30 Years - Year 12

Tuesday, August 18, 2009 3 Comments A+ a-

Do you remember when I linked to Uncle Randy’s site here? Well, our local newspaper did an article on him this week.** A very well-written article. It made me cry. “Why?” you ask. He talked very poignantly about his grandmother, my great-grandmother, Grammie. As he so aptly said, “She was the cornerstone of our family.” Oh, so true. Even 11 years later, I still miss her.

There can be no reminiscing without being reminded of Grammie and all she was to me. She is in every memory of Christmas, Thanksgiving, Easter, any holiday, our road trips to Denver once or twice a month after church to visit with her, baking, cooking, her teasing ways, her laughter, the way she smelled, the way she loved, the way she opened her home to everyone. I have so many memories of my beloved Grammie, and its so hard to pinpoint just one. I don’t have a direct memory of this happening during Christmas of my 12th year, but it happened every year.

For the majority of my growing up years, there were six of us cousins; the four girls and our two male cousins. We were raised more like siblings than cousins, goodness knows we fought like siblings. Every Christmas we’d trek down to Grammie’s house for Christmas dinner and more presents. The six of us were absolutely forbidden to go downstairs to see the Christmas tree. But that didn’t stop us from trying.

During my 12th year, Christine would’ve been nine, Allison would’ve been seven, Courtney and Daniel were five, and Ryan was two. As the oldest cousin, it was my job to organize the recon operation. (Truthfully, as the oldest, it was my job to know better, but this was much more fun.) It usually played out with Christine and I trying to distract the adults long enough for any of the younger ones to run downstairs to get a peek.

Sometimes we’d succeed, and we’d all gather upstairs in one of the bedrooms where the successful ones would share what they’d seen. Other times, one of the adults would catch us, usually Grammie who often sat at the dining room table in direct view of the staircase leading downstairs. There’d be a half-joking scolding, a warning that all presents would be taken back to the store, and a threat not to do again. And every year, we’d do it all over again.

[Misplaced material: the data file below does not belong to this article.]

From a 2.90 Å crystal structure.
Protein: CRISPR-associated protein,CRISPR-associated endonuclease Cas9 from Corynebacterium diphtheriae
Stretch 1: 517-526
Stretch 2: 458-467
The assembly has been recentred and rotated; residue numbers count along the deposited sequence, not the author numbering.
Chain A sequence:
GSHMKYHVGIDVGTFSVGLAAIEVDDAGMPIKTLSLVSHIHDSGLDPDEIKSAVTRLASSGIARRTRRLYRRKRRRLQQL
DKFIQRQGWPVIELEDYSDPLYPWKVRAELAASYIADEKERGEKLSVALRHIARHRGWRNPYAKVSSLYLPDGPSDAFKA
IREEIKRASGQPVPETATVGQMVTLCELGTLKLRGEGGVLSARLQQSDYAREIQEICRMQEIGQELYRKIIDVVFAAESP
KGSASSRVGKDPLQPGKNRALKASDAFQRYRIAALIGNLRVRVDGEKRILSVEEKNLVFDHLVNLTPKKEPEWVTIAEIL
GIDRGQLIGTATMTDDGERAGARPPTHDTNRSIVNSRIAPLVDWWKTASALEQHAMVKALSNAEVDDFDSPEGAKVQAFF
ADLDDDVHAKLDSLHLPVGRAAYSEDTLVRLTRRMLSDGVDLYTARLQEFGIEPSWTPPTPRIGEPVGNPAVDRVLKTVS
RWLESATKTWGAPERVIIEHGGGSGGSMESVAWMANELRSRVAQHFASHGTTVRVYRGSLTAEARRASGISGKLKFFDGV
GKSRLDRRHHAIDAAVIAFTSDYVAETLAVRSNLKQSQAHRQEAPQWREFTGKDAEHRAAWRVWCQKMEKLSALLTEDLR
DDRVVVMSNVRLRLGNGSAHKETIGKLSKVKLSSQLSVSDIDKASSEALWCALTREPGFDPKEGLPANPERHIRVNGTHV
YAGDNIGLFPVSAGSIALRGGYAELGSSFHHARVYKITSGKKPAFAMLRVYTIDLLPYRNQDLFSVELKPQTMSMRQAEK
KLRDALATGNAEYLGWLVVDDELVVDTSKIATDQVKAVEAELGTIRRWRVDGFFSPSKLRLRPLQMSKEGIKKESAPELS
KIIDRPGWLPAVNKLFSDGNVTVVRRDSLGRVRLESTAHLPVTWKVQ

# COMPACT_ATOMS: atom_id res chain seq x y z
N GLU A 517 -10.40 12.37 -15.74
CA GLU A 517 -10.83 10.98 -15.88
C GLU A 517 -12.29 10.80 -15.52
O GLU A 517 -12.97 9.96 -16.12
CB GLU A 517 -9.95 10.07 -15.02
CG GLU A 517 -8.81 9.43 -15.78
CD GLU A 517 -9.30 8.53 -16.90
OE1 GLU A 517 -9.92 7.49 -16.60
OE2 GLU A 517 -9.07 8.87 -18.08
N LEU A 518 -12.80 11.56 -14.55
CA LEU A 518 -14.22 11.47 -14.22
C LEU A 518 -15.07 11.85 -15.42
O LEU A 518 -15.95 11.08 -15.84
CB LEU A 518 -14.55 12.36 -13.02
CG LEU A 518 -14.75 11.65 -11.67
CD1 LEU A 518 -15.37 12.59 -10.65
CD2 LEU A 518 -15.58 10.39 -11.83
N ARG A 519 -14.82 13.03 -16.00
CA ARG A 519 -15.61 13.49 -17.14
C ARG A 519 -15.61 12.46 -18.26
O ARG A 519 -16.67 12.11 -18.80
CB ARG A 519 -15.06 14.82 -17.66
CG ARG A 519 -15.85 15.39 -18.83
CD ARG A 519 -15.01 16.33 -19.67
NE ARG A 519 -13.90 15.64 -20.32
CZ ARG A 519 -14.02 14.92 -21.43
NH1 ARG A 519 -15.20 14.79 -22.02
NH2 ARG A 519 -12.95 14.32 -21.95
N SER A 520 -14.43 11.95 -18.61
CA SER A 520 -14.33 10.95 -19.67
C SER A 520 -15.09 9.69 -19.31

I miss her, sometimes with a physical ache. She died in her 100th year, living from 1898 to 1998. She had the most amazing memory, even to the very end. And yes, she was the one who kept our family together. If I can live to be half the woman she was, then I will have lived a successful life.

** Another press release for Uncle Randy here.
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I’m a coffee drinking, book reading, laundry procrastinating, husband and children loving, mess of a woman who believes that chips and salsa can fix anything. We have chickens running around the backyard, a mountain of dishes in the sink, and on any given morning, I have at least 10 school forms that need my signature or initials. It’s a crazy life {I prefer to call it controlled chaos}, but its ours.

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Christine
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8:46 PM delete

Okay, I still cry when I think about her or read memories about her. I miss those years.

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Anonymous
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8:53 PM delete

Oh yeah I totally remember doing that! I can't believe it's been over 10 years since she passed. And you made me cry reading this! I miss her so much!
alli

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Anonymous
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10:35 PM delete

Jenn, thanks for this beautiful tribute to Grammie. We never know how we effect other's lives and the generations behind our own. Grammie was a special woman, who touched all of our lives. I miss her so much too......
Love, Mom

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